May We Be Forgiven by A. M. Homes
A Novel

78%

6 Critic Reviews

...you'd have to have no sense of the absurd, and no sense of humour, not to be pretty impressed.
-Guardian

Synopsis

Winner of the 2013 Women's Prize for Fiction—A darkly comic novel of twenty-first-century domestic life and the possibility of personal transformation

Harold Silver has spent a lifetime watching his younger brother, George, a taller, smarter, and more successful high-flying TV executive, acquire a covetable wife, two kids, and a beautiful home in the suburbs of New York City. But Harry, a historian and Nixon scholar, also knows George has a murderous temper, and when George loses control the result is an act of violence so shocking that both brothers are hurled into entirely new lives in which they both must seek absolution.

Harry finds himself suddenly playing parent to his brother’s two adolescent children, tumbling down the rabbit hole of Internet sex, dealing with aging parents who move through time like travelers on a fantastic voyage. As Harry builds a twenty-first-century family created by choice rather than biology, we become all the more aware of the ways in which our history, both personal and political, can become our destiny and either compel us to repeat our errors or be the catalyst for change.

May We Be Forgiven is an unnerving, funny tale of unexpected intimacies and of how one deeply fractured family might begin to put itself back together. 
 

About A. M. Homes

See more books from this Author
A. M. HOMES is the author of the memoir The Mistress's Daughter and the novels This Book Will Save Your Life, Music for Torching, The End of Alice, In a Country of Mothers, and Jack, as well as the story collections The Safety of Objects and Things You Should Know. She lives in New York City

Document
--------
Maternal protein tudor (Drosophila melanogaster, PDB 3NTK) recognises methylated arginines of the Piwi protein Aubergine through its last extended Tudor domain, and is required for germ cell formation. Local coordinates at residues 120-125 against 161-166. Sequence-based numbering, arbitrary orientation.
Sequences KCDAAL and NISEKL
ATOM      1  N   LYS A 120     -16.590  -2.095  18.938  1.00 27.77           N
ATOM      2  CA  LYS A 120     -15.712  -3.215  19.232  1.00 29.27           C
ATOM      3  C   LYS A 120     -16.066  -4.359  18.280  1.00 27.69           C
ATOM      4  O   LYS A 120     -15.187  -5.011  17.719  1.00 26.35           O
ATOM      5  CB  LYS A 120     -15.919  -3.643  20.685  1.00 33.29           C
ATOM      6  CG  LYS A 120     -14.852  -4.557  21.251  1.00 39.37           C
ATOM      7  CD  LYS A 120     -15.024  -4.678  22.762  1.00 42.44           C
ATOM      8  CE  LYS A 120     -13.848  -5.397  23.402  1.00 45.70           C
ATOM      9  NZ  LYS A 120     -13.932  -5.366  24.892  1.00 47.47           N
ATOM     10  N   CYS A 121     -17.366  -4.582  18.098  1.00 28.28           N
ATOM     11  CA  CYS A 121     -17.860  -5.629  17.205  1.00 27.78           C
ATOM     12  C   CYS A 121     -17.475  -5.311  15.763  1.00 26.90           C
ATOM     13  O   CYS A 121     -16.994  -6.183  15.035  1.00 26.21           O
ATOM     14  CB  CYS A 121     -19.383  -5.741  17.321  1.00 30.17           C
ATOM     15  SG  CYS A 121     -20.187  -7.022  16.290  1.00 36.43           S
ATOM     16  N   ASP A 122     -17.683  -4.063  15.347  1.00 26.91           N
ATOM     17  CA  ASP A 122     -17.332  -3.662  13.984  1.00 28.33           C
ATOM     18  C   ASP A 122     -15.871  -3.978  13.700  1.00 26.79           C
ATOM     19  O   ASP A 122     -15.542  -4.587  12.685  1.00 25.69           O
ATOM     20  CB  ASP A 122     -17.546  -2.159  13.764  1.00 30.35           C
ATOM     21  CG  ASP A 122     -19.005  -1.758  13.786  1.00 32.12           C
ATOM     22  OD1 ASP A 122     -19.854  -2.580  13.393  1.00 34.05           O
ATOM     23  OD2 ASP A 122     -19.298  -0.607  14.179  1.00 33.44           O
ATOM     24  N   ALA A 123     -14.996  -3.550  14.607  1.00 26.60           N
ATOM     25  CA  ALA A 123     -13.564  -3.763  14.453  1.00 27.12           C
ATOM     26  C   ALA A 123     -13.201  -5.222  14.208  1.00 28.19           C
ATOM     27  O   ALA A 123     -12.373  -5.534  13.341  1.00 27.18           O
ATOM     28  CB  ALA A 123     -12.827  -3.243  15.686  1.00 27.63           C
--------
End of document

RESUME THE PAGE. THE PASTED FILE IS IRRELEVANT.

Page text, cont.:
Published September 27, 2012 by Penguin Books. 484 pages
Genres: Mystery, Thriller & Suspense, Literature & Fiction. Fiction
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Critic reviews for May We Be Forgiven
All: 6 | Positive: 5 | Negative: 1

NY Times

Below average
Reviewed by Garth Risk Hallberg on Nov 02 2012

The underlying problem here is style. Homes’s ambitions may have grown in the quarter-century since “The Safety of Objects” was published, but her default mode of narration remains mired in the minimalism of that era...

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Guardian

Good
Reviewed by Theo Tait on Oct 19 2012

...you'd have to have no sense of the absurd, and no sense of humour, not to be pretty impressed.

Read Full Review of May We Be Forgiven: A Novel | See more reviews from Guardian

Guardian

Excellent
Reviewed by VIv Groskop on Oct 13 2012

AM Homes can't really be compared to any other writer; no one else is quite as dark and funny and elegant all at the same time.

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NPR

Above average
Reviewed by Maureen Corrigan on Oct 11 2012

...she serves up an entertaining, old-fashioned American story about second chances.

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NPR

Good
Reviewed by Michael Schaub on Sep 27 2012

It may sound odd to say this about a book so angry and, at times, gloomy, but May We Be Forgiven is also both a deeply funny, and, finally, hopeful novel.

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Toronto Star

Excellent
Reviewed by John Freeman on Nov 02 2012

It is one of the strangest, most miraculous journeys in recent fiction, not unlike a man swimming home to his lonely house, one swimming pool at a time: it is act of desperation turned into one of grace.

Read Full Review of May We Be Forgiven: A Novel | See more reviews from Toronto Star

Reader Rating for May We Be Forgiven
71%

An aggregated and normalized score based on 312 user ratings from iDreamBooks & iTunes


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